The results of the South Dakota project have been dramatic. NHSTA reports that state had the largest percentage drop of alcohol-related traffic fatalities in the nation for the years 2006, 2007 and 2008 — a total decrease of 43 percent compared with a national average decrease of 3.7 percent.

SCRAM bracelets are one tool being used by the Billings Municipal Drug Treatment Court, which debuted a year ago with federal funding through the Montana Department of Transportation.

After two days of meetings devoted primarily to DUI issues, the Law and Justice Committee voted to focus further on three broad areas:

• Stiffening administrative and correctional penalties, possibly including changes in penalties for drivers who refuse alcohol breath tests.

• Enhancing treatment components of penalties.

• Revising probationary supervision, possibly using SCRAM bracelets or borrowing ideas from the South Dakota 24/7 Sobriety Project.

“The committee’s very interested in trying to expand treatment options,” said Sen. Lynda Moss of Billings, who was favorably impressed by a tour of the state’s felony DUI treatment program at Warm Springs as well as by judges’ presentations on treatment courts.

Tragic headlines

Reasons that Montana needs to crack down on impaired driving appear almost daily on The Gazette’s news pages:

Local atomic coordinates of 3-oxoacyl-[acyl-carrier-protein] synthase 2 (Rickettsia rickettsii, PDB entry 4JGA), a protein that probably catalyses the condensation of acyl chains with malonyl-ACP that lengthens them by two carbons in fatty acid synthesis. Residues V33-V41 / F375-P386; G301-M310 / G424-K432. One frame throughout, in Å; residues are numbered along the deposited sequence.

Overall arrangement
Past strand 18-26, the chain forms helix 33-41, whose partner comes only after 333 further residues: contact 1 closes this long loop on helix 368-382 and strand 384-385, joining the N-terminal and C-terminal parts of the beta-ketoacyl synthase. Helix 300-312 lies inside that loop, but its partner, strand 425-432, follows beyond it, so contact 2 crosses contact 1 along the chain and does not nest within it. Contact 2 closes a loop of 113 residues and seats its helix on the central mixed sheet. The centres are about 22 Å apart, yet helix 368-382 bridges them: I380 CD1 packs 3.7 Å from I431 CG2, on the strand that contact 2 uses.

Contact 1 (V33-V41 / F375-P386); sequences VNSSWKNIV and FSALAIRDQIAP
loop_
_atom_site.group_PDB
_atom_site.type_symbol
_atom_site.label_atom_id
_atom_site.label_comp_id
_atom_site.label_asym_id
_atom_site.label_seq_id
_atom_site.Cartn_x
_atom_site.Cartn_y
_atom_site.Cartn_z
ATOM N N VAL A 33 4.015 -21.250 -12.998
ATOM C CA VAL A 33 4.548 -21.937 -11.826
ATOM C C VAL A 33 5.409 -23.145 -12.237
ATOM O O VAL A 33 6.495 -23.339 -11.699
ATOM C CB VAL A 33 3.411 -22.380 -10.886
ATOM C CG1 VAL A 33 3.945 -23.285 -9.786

• “Woman accused of DUI No. 7 free on bond” said the headline on a Dec. 29 report of a 55-year-old Billings woman arraigned on charges of driving without insurance, failing to stop at a stop sign and felony DUI. A Yellowstone County deputy arrested her after observing her vehicle swerving several times before running a stop sign. The driver smelled of alcohol and had slurred speech and bloodshot eyes, according to the arresting officer. However, she  refused to perform any sobriety tests or to provide a breath sample.

• “Driver charged in deaths of 2 teens,” said another headline in the same edition. That story told of a 29-year-old Turah man accused of striking four teenage pedestrians with his pickup truck in Missoula. Two of the girls, ages 14 and 15, died instantly. The others were hospitalized. Authorities reported that the suspect driver still had a blood-alcohol level nearly double the legal limit three hours after the fatal crash.

Here are some headlines we’d like to see in future Billings Gazette editions:

“Montana lawmakers close DUI loopholes”

“Schweitzer signs bill criminalizing DUI breath test refusal”

“Treatment courts hold offenders accountable”

“Montana’s DUI death rate among nation’s lowest”

Those public safety improvements are possible, as shown in South Dakota and other states. Montanans who are concerned about DUI should tell their governor and lawmakers. When legislative candidates ask for your vote later this year, ask what they will do about Montana’s drinking problem.

Copyright 2014 The Billings Gazette. All rights reserved. This material may not be published, broadcast, rewritten or redistributed.